Ian went to St Francis de Sales Infants and Junior School. He was in the school football team. He then went on to St Bonaventure's Secondary School.
He left school when he was about 16 and got a job in a food factory. He then went to work as a paver with my dad and he left this job shortly before the disaster.
Nicky's dad worked for Yorkshire Metal and, through him, he was able to get an interview for a job there just before he died. After the disaster, Yorkshire Metal wrote to us to say they would have employed Ian.
It would have been a stable job, but, sadly, this was never to be.
Ian had lots of friends. Ian and Joe were quite close in age and were in the same circle of friends.
They socialised together - neither of them were drinkers. They went to concerts together. I remember them going to see Supertramp.
Ian was really into music. He loved Deacon Blue, The Waterboys and Daryl Hall and John Oates. His favourite song was The Whole of the Moon by The Waterboys.
Ian was not planning on going to Hillsborough that day. John and Joe had tickets and Ian got one at the last minute.
Ian went to special matches (like the semi finals) - he didn't go every Saturday. He was not as passionate about football as my older brother John was.
Ian's clothes are still hanging up in his bedroom, including what he was wearing the day he died.
Every so often, my mum washes and irons them and hangs them back up. Our family has never been the same since Ian died.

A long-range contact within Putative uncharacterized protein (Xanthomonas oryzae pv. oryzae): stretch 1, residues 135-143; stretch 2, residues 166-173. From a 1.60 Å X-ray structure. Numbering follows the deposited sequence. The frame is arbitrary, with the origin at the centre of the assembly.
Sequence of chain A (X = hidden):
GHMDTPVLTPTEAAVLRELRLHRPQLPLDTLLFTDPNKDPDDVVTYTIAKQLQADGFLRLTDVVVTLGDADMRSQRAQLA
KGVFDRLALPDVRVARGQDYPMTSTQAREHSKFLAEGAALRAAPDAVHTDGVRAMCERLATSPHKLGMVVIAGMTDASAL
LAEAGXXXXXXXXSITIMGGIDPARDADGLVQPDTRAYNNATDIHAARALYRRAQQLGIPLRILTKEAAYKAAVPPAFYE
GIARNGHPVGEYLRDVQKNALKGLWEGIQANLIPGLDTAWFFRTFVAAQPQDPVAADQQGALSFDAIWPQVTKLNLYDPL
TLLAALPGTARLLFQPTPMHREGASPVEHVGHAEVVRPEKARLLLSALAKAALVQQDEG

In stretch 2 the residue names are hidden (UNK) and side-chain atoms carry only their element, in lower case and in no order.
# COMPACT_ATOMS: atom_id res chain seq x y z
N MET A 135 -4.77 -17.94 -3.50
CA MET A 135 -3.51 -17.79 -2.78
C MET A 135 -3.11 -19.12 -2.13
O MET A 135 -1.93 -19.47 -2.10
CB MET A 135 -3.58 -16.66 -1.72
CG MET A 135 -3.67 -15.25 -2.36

My brother Joe was on the Leppings Lane terraces with Ian. Joe was able to escape from the pen, but he then saw Ian being crushed through the fence and was unable to help him.
He later tried to resuscitate Ian and helped to carry him to the gymnasium. Joe was badly traumatised by what happened and he never really recovered.
He would often go missing and we would later find him asleep on Ian's grave. Joe blames himself that he survived Hillsborough and Ian didn't.
Almost exactly 10 years after the Hillsborough disaster, Joe was also crushed to death. He was unloading a wagon at work when he was crushed by five tonnes of marble. Joe managed to save a colleague by pushing him out of the way.
At Christmas and New Year, there have been two very special people missing from our home. At midnight, we always gather at the family home and we kiss the pictures of Ian and Joe.
After Hillsborough, my father John dedicated himself to getting justice for Ian. He was a leading campaigner and was involved in setting up the Hillsborough Justice Campaign.
Over the years, this took its toll on my dad and the rest of our family. My dad was diagnosed with terminal cancer in October, 2011 and, against the odds, was still alive when the Hillsborough Independent Panel report was published in September, 2012.
Although he did not die until after the original inquest verdicts were quashed, by that stage he was too ill to learn of the decision.
After the disaster, Ian became one of the victims, 'Glover 37', which we found heartbreaking, because to us he was our lad and he was our life and he was just very popular with everyone.
Our family have learned to be very strong, but it will always be incomplete.